And another thing. A lot of world religions have self-reported origins well within the times for which there are some historical records: Zoroaster and Buddha at say 600 BC, Christianity around 40 AD, Gnostic Christianity around 80 AD, Orthodox (Trinitarian) Christianity around 300 AD, Islam around 630 AD and so on...
 

Higgins

Banned
Joined
Sep 1, 2006
Messages
4,302
Reaction score
414
Maybe I'm thinking of the universe being 15 billion years old.



Imagine what, say, 100 million years could do to the "evidence" of pre-historic technologically advanced civilization.

There's no primates for humans to evolve from at that point and the evolution of people from primates took about 80 million years.

You could fit some fairly advanced lost human civilizations under the sea-level rise about 10,000 years ago, but I think that's about it. They would have to have been quite small and extra-ordinarily non-expansive and incredibly unsuccessful...and even then it would be odd if we had not found some hints of them.
 

Higgins

Banned
Joined
Sep 1, 2006
Messages
4,302
Reaction score
414
And another thing. A lot of world religions have self-reported origins well within the times for which there are some historical records: Zoroaster and Buddha at say 600 BC, Christianity around 40 AD, Gnostic Christianity around 80 AD, Orthodox (Trinitarian) Christianity around 300 AD, Islam around 630 AD and so on...

What about a shorter timeline and a different set of religious materials? Suppose (as I've suggested elsewhere) Homo Erectus was the species where religion started (its first type of action being to overcome deep limbic fears of other big primates in conjunction with the significant species innovations of the first tits and the first old men)?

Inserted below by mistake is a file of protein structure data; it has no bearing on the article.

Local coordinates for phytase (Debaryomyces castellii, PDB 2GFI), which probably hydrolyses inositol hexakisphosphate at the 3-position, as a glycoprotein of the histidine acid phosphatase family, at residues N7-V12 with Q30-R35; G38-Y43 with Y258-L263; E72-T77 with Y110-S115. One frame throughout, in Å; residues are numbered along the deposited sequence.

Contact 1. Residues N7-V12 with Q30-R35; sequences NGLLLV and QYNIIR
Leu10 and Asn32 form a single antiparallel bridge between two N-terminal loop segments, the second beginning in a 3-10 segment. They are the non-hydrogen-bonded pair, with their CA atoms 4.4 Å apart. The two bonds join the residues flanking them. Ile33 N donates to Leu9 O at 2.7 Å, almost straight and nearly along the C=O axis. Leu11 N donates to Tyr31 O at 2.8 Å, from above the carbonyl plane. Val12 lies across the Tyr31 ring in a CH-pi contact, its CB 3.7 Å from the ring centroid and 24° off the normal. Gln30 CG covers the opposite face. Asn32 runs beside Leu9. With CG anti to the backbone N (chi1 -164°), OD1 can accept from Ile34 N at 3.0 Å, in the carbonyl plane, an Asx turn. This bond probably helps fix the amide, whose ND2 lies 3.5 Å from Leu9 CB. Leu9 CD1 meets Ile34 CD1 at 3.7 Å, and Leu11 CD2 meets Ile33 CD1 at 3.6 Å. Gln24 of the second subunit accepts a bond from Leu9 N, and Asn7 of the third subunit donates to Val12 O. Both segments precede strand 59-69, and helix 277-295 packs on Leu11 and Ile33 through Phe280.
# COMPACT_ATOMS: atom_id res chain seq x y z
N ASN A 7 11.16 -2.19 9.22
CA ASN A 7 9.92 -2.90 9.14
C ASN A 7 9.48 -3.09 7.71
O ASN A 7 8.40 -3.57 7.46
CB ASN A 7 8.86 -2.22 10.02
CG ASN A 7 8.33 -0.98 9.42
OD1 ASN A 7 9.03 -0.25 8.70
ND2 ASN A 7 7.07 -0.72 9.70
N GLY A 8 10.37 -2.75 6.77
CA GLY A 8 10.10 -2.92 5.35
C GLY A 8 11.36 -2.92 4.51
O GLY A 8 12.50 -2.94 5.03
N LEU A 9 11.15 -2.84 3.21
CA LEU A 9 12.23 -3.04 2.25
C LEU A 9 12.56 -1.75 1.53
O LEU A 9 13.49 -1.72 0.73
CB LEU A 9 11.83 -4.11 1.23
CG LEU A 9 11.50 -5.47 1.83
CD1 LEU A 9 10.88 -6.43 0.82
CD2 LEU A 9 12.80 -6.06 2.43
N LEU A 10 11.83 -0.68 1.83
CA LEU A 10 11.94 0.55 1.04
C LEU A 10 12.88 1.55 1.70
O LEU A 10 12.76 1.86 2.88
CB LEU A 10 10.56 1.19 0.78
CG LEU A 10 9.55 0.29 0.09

Higgins

Banned
Joined
Sep 1, 2006
Messages
4,302
Reaction score
414
What about a shorter timeline and a different set of religious materials? Suppose (as I've suggested elsewhere) Homo Erectus was the species where religion started (its first type of action being to overcome deep limbic fears of other big primates in conjunction with the significant species innovations of the first tits and the first old men)?

Limbic Religiosity and non-human origin of religious impulses:

http://www.absolutewrite.com/forums/showthread.php?t=130725

http://www.absolutewrite.com/forums/showthread.php?t=130605
 

Ruv Draba

Banned
Joined
Dec 29, 2007
Messages
5,114
Reaction score
1,319
This sort of thought is not terribly scientific James, because the scienctific method seeks to be parsimonious with its theorising -- the more extraordinary the theory the more extraordinarily compelling the evidence needs to be. However it can make for some great speculative fiction, and there's plenty of pseudoscientific thought (e.g. rational, materialistic thought that is not parsimonious with its theorising). Consider this OOPARTS link for instance.